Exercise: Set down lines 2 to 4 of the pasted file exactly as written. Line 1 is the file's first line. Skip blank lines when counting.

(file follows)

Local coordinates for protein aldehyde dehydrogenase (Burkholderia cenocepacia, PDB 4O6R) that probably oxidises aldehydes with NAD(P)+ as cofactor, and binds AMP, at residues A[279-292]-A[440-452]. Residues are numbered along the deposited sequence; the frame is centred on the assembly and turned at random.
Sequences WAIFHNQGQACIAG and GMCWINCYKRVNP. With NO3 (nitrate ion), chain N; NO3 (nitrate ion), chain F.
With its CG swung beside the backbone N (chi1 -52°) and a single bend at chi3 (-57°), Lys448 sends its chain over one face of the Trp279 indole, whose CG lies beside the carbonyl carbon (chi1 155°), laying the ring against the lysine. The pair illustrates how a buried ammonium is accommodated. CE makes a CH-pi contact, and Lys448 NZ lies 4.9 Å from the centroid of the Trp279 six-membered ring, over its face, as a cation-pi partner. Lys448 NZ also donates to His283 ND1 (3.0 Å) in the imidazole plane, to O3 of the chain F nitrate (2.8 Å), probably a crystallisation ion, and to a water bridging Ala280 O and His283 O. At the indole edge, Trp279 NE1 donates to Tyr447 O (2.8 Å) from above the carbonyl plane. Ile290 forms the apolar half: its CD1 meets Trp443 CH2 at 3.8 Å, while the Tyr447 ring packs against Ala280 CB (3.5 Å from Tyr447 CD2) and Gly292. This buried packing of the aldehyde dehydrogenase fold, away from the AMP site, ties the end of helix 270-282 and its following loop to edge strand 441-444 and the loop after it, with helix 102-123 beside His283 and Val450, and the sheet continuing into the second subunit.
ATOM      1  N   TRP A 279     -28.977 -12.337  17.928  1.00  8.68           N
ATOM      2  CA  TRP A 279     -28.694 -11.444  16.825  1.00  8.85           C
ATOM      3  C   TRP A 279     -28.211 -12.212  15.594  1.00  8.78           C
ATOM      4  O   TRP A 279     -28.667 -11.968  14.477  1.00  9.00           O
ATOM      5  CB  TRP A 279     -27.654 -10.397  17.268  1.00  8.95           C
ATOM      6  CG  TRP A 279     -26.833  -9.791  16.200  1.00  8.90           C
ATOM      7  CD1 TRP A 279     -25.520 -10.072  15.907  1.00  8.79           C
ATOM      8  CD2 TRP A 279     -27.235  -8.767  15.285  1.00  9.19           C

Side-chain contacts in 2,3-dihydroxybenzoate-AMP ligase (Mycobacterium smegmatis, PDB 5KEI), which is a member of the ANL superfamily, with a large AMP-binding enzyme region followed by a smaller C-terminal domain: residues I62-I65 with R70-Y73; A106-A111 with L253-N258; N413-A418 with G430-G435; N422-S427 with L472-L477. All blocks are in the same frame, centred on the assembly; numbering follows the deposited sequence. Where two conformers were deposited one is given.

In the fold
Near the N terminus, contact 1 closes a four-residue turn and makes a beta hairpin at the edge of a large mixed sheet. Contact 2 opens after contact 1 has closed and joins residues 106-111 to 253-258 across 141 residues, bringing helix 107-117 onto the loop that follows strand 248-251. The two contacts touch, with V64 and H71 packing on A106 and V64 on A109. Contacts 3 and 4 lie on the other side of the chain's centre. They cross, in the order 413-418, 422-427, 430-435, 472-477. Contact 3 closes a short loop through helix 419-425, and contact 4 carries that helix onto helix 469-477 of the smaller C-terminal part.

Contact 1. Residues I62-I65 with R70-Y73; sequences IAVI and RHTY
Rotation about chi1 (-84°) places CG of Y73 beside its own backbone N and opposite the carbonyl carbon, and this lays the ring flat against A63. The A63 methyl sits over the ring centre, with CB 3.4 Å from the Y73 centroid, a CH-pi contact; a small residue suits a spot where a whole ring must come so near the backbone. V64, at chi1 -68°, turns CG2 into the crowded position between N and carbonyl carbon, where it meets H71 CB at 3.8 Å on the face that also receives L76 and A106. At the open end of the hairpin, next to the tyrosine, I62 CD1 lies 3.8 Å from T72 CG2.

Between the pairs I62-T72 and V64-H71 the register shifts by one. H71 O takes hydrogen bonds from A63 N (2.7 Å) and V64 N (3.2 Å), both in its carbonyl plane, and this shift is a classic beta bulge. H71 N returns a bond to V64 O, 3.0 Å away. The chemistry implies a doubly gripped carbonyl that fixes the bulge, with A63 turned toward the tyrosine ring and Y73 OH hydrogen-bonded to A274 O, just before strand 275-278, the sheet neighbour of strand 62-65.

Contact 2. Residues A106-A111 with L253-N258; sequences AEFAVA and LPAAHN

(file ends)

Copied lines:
Sequences WAIFHNQGQACIAG and GMCWINCYKRVNP. With NO3 (nitrate ion), chain N; NO3 (nitrate ion), chain F.
With its CG swung beside the backbone N (chi1 -52°) and a single bend at chi3 (-57°), Lys448 sends its chain over one face of the Trp279 indole, whose CG lies beside the carbonyl carbon (chi1 155°), laying the ring against the lysine. The pair illustrates how a buried ammonium is accommodated. CE makes a CH-pi contact, and Lys448 NZ lies 4.9 Å from the centroid of the Trp279 six-membered ring, over its face, as a cation-pi partner. Lys448 NZ also donates to His283 ND1 (3.0 Å) in the imidazole plane, to O3 of the chain F nitrate (2.8 Å), probably a crystallisation ion, and to a water bridging Ala280 O and His283 O. At the indole edge, Trp279 NE1 donates to Tyr447 O (2.8 Å) from above the carbonyl plane. Ile290 forms the apolar half: its CD1 meets Trp443 CH2 at 3.8 Å, while the Tyr447 ring packs against Ala280 CB (3.5 Å from Tyr447 CD2) and Gly292. This buried packing of the aldehyde dehydrogenase fold, away from the AMP site, ties the end of helix 270-282 and its following loop to edge strand 441-444 and the loop after it, with helix 102-123 beside His283 and Val450, and the sheet continuing into the second subunit.
ATOM      1  N   TRP A 279     -28.977 -12.337  17.928  1.00  8.68           N